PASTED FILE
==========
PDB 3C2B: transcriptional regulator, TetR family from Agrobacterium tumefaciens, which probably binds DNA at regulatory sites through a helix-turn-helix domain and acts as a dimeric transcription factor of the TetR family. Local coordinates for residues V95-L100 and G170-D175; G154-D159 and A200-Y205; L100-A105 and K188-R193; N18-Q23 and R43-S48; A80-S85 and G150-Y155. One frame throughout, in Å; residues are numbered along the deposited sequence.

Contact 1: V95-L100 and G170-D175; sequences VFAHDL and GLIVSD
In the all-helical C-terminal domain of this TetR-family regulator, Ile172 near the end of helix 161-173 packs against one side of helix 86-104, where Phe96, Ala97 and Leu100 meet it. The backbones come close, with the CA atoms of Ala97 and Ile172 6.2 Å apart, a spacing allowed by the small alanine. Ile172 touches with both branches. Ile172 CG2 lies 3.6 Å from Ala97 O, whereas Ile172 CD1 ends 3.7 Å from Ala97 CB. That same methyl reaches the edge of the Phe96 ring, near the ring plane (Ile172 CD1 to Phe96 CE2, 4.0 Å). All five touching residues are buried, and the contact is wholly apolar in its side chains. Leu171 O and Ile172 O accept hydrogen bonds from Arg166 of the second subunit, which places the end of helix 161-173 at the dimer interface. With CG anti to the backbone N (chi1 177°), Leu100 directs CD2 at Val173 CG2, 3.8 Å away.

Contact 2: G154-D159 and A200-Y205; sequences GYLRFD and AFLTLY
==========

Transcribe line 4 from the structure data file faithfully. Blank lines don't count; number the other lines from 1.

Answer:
Contact 2: G154-D159 and A200-Y205; sequences GYLRFD and AFLTLY